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A return to Cairo as Egypt begins the daunting work of building a new nation.
"A PERIOD OF IMBALANCE"
The April 6 Movement, which was widely credited for igniting the revolution through its social networking, seems isolated and fractured. In the FRONTLINE film Revolution in Cairo that aired in February, we focused on Ahmed Maher, the founder and leader of the April 6 Movement and a key organizer of the very first days of the revolt.
Maher had suffered imprisonment and beating at the hands of the police in the months before the 'January 25 Revolution.' But the bald, quiet civil engineer with two young children persevered. In retrospect, he quite literally "engineered" the revolution by understanding the structural weaknesses in the system and finding a way to erect a new opposition through Facebook and his Twitter account and his cell phone, which was — and still is — perpetually glued to his ear.
Maher bristles at the notion that what happened in Egypt was the first "Facebook revolution."
As Maher spoke, you could see the strain of the movement. He looked tired and stressed and he spoke of a growing sense that the movement is struggling to affect change, not play politics. Maher was criticized when it was reported in a Council on Foreign Relations blog that he accepted an offer from a Beverly Hills public relations firm to represent the movement pro bono. He and his wife have a newborn who arrived just after the revolution, their second child, and he said he was struggling to balance his family, his work as an engineer with his dedication to being an activist.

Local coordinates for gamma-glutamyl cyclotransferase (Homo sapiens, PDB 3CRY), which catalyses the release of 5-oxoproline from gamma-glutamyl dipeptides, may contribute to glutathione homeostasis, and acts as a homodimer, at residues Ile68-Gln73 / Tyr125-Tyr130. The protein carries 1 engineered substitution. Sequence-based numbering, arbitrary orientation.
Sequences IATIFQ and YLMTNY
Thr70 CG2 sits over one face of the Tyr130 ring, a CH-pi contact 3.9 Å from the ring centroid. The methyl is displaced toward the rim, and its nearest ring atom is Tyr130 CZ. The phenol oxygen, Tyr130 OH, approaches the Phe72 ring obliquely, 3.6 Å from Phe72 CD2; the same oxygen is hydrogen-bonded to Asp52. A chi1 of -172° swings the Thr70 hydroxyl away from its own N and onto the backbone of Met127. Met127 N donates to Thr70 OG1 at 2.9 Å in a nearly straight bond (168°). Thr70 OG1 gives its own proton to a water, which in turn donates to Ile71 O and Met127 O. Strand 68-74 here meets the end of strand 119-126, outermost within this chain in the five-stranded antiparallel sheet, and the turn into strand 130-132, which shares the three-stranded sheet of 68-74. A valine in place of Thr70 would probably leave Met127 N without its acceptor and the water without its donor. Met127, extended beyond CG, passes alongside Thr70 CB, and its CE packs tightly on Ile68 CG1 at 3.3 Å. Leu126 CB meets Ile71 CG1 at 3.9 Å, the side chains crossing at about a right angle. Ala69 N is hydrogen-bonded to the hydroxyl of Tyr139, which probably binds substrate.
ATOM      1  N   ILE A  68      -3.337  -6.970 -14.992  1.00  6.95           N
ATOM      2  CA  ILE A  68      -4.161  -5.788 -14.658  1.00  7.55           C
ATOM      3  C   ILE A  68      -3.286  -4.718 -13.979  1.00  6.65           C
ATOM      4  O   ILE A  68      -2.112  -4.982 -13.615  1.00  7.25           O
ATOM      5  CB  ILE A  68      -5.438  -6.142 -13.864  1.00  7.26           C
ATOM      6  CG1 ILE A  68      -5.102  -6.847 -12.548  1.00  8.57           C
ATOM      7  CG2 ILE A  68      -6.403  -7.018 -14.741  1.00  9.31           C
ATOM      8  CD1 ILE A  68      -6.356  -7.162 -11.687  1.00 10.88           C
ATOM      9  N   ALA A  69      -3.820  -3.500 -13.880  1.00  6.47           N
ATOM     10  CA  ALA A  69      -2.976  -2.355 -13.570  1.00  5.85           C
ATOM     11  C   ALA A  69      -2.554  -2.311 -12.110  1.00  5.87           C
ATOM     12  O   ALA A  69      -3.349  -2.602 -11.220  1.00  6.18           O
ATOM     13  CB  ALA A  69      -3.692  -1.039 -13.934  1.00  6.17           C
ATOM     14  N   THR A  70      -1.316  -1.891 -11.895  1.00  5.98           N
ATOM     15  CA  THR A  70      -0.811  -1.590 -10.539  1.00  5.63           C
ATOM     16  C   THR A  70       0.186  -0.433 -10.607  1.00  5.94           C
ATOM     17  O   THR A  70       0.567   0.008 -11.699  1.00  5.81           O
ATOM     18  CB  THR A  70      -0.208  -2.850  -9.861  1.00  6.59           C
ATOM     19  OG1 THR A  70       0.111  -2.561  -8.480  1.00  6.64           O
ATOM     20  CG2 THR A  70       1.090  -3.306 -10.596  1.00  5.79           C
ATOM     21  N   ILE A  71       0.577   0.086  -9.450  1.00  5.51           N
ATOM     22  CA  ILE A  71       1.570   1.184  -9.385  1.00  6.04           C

"THERE IS NO JUSTICE"
On the day after the big demonstrations in Tahrir Square on the evening of June 28, we found online activist Gigi Ibrahim. We weren't surprised to learn that she had once again played a role in calling people into the streets through Twitter and Facebook.
Ibrahim is Egyptian but grew up in Orange County, California, where she went to high school after her father brought the family for his career. She was featured in the FRONTLINE segment "Gigi's Revolution" and since then became something of a revolutionary celebrity. She appeared in Vogue and on the cover of Time magazine as one of the young faces of the revolution, and was interviewed on The Daily Show with Jon Stewart.
Ibrahim was obsessively working her Blackberry just as she had in January and February — only now the screen was cracked and she was struggling to see the Twitter feeds she is following. (She prefers the Blackberry to an iPhone or Nokia because the Blackberry has longer battery life and she can bring spare batteries.) She was in the middle of the action, finding video footage shot from a cell phone of police using a taser on the family member of a ‘martyr.’ She brought the video to Al Jazeera's offices around the corner.
Although they once shared common cause, Gigi Ibrahim's Twitterati and the Muslim Brotherhood of Essam El-Erian now seem on different paths. El-Erian is a leader of the long outlawed movement who is now launching a candidacy for the parliamentary election under the Brothers' new Freedom and Justice Party. He said that many protesters have gotten out of step with more mainstream culture — which also wants change, but moves slowly.
I asked El-Erian about allegations among protesters that the old guard of the Muslim Brotherhood was slowing down the pace of change by siding with the military. He was indignant about the question, saying, "We are the victims of the police for more than 60 years ... And we cannot be opposite of the people. We are the people."
The Brotherhood clearly has wide appeal in Egypt's largely traditional society. But there is a youth movement within the Muslim Brotherhood that has grown impatient with the old guard, like El-Erian.